Ectropic Harmony writes:
> I've recently started adding new gear to my studio
> The new equipment is the recording gear - specifically the Mackie
You didn't mention monitors.. I assume you have a pair or are planning
to buy them: they're a central piece of equipment. While doing
everything on phones is doable, is not very comfortable. In particular,
experts usually tend to dissuade you to mix on phones.
A good point to start is the manual of the mixer: study it thoroughly as
it is where the "sound" is created. Study its routing, how to connect it
to the soundcard and how to connect the soundcard to it, especially how
to avoid dangerous loops (a very high and unpleasant "beeeep"
sound). Install and study also the software mixer (envy24control) that
controls your soundcard, especially how monitoring works.
> I'd like to record & compose. I'm not familiar with the most effective
Ardour is a great application, and since you have real instruments it
will likely become your main recording application. Yes, JACK is central
here and you need to understand it and configure it to obtain optimal
performance with your soundcard. Jack is used to route any internal
audio signal (like for example, the audio output of a soft-synth) to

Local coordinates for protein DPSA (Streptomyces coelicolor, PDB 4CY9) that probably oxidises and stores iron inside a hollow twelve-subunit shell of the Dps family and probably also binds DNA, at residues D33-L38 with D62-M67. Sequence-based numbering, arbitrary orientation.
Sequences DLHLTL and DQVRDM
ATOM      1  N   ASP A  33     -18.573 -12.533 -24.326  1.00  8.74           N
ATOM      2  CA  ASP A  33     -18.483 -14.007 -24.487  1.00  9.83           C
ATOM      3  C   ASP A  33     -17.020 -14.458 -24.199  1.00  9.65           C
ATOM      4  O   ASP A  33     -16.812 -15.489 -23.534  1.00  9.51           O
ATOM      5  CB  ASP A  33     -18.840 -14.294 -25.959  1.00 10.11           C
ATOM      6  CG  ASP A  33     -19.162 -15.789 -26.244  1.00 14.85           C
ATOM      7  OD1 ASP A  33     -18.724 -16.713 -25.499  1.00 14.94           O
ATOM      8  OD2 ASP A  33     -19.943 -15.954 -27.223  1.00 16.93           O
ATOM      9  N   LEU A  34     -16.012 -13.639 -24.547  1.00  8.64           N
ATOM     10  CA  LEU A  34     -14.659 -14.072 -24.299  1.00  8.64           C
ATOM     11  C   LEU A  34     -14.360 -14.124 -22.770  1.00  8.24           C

ardour: so you can for example use your MIDI keyboard to play a
soft-synth whose audio output is recorded into ardour.
Since you have also MIDI equipment, you may also want a sequencer
application for composing or recording editable MIDI performances. There
are various sequencers around, the main ones are rosegarden, muse and
qtractor. If you're fluent with notation, rosegarden is a good choice
(the other two don't offer notation). You can sync the sequencer to
ardour with a mechanism called jack_transport which shares the musical
timeline between different applications.
MIDI however is a whole can of worms in itself, so if you want to keep
it simple at the beginning, just use ardour to record audio like if it
were a multitrack tape recorder.
There is a new manual for ardour here:
Then there are lots of other softwares you can use, for example
soft-synths (zynaddsubfx, phasex, ams, fluidsynth/qsynth, etc...) music
engraving systems like lilypond or abc, languages such as csound,
puredata, supercollider, etc.. You can do ear training with solfege,
work with loops with freewheeling or sooperlooper, do mastering with
jamin, edit soundfiles destructively with audacity, rezound, snd or
mhwaveedit, make drum grooves with hydrogen, and a whole lot of other
tools. Look at this site:
Many of the applications listed will be available directly through the
ubuntu software package management system, but some may offer only
source code and require you to build (compile) them yourself: not
difficult but not the easiest thing if you haven't done it before. This
skill too can be set aside, at the beginning.
> Thank you for any input on any of this!
Linux user #209089
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